In some implementations, as noted above, differential pricing can be applied for ads that are expanded. For example, the AMS 106 may select a first threshold (e.g., $0.10) if a text ad is displayed in the ad portion with other ads. If that text ad is expanded to occupy the entire ad portion, then the AMS 106 may select and apply a different threshold (e.g., $0.20). Various intermediate thresholds can also be used. If the ad is expanded to occupy half of the ad portion, a different threshold (e.g., $0.15) could be applied. As noted above, the thresholds can include minimum CPM thresholds.

When selecting and serving ads with publisher content, the AMS 106 may dynamically expand or otherwise alter an ad based on various criteria. For example, if a particular eligible text ad has a higher eCPM than all other eligible ads (image ads or text ads), then the AMS 106 can decide to expand that text ad to take over the entire ad portion 210, rather than displaying the text ad with the other eligible ads in the ad portion 210. As another example, a text ad can be expanded if it is the only relevant ad identified for display.

In some examples, the AMS 106 may use the ad information 214 to identify that the ad 216 is meant to occupy a large amount of the ad block. Similarly, the AMS 106 may use ad information 214 to identify that the ad 216 is meant for display in only a portion of the ad block.

In some implementations, when a user clicks on the displayed ad 216, an embedded code snippet may direct the user access device 108 to contact the AMS 106. During this event, the user access device 108 may receive an information parcel, such as a signed browser cookie, from the AMS 106. This information parcel can include information, such as an identifier of the selected ad 216, an identifier of the publisher 104, and the date/time the ad 216 was selected by the user. The information parcel may facilitate processing of conversion activities or other user transactions.

The user access device 108 may then be redirected to the advertiser 102 associated with the selected ad 216. The user access device 108 may send a request 218 to the associated advertiser 102 and then load a landing page 220 from the advertiser 102. The user may then perform a conversion action at the landing page 220, such as purchasing a product or service, registering, joining a mailing list, etc. A code snippet, which may be provided by the AMS 106, may be included within a conversion confirmation page script, such as a script within a web page presented after the purchase. The user access device 108 may execute this code snippet, which may then contact the AMS 106 and report conversion data to the AMS 106. The conversion data may include conversion types and numbers as well as information from cookies. The conversion data may be maintained in a conversion data repository.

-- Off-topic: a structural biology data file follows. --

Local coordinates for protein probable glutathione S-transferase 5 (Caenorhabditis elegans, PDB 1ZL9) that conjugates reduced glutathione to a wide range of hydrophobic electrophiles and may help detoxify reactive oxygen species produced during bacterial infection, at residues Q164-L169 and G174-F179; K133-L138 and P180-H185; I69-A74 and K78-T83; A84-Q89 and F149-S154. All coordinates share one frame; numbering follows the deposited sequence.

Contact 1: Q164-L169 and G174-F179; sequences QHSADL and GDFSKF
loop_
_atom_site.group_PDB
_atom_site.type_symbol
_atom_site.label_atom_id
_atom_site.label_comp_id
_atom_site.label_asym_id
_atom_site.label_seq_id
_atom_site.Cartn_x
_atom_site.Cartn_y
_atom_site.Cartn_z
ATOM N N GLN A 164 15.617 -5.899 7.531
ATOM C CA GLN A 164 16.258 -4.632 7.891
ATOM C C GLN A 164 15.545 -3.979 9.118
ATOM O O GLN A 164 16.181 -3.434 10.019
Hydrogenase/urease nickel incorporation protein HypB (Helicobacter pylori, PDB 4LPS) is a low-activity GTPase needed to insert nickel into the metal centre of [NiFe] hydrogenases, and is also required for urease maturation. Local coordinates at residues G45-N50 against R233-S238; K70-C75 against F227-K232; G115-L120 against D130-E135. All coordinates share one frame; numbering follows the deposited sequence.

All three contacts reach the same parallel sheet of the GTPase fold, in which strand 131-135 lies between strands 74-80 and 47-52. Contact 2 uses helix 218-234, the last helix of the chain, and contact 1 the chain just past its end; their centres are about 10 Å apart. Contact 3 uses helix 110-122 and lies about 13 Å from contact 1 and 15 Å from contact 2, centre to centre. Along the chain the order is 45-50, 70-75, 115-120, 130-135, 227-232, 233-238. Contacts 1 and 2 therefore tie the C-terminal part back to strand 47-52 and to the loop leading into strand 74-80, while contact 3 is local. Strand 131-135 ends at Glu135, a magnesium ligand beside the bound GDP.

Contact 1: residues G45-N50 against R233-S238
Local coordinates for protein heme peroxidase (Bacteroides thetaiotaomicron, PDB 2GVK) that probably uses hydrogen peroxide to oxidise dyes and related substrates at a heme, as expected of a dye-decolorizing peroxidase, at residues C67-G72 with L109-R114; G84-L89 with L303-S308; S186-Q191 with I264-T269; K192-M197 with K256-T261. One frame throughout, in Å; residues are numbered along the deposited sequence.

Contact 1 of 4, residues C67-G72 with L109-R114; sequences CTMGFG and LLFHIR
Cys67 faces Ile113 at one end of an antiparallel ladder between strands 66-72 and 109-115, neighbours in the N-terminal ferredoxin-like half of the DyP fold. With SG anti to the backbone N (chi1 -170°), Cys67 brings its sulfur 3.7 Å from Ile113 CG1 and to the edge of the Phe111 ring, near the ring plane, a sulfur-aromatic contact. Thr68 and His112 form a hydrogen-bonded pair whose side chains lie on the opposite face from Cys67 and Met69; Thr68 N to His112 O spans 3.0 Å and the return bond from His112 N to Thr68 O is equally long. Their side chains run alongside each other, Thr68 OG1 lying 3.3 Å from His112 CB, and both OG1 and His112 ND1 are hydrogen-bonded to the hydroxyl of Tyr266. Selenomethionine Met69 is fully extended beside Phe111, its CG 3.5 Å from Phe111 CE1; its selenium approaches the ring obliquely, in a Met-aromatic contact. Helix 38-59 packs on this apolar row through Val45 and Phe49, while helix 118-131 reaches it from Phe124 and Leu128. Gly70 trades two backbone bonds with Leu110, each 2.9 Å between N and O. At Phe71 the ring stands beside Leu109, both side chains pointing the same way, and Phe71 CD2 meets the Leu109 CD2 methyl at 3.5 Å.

FIG. 2 is an example only and not intended to be restrictive. Other data flows may therefore occur in the environment 100 and, even with the data flow 200, the illustrated events and their particular order in time may vary. Further, the illustrated events may overlap and/or may exist in fewer steps. Moreover, certain events may not be present and additional and/or different events may be included.

FIG. 3 is a flow diagram of an example process 300 for serving ads. In general, the process 300 can be used to provide content to a requesting entity, such as a user, an advertiser, an ad system, a publisher, or others. For example, the process 300 can be used to receive content such as advertising content, data files, music files, images, links, and other web content. In some implementations, the process 300 may be performed by one or more elements in the AMS 106. The process 300 can be performed by other systems in conjunction with or instead of the AMS 106.

Stage 310 receives a request for ads. For example, a user can submit an ad request to advertisers 102 and in return can receive advertising content, publisher content, or other web content. The ad request may include keywords, ad type or size, targeting criteria, bidding information, or other information. In some implementations, the ad request can trigger the ad serving system 120 in the AMS 106 to provide ads to a system or user that are specifically targeted to information in the ad request. For example, the ad request may cause the AMS 106 to target one or more ads to a particular publisher or user access device based on search terms or keywords provided in the ad request.

In some implementations, receiving a request for ads involves a publisher 104 receiving a content request (e.g., a search request, a request to access a webpage, etc.) from a user access device 108 and the publisher 104 providing information associated with the content request (e.g., pricing, search terms, a requested URL, the content request itself, user location, formatting information, ad parameters, etc.) to the ad serving system 120 in the AMS 106. In some implementations, the ad request may include information similar to the content page information 212 discussed above in connection with FIG. 2.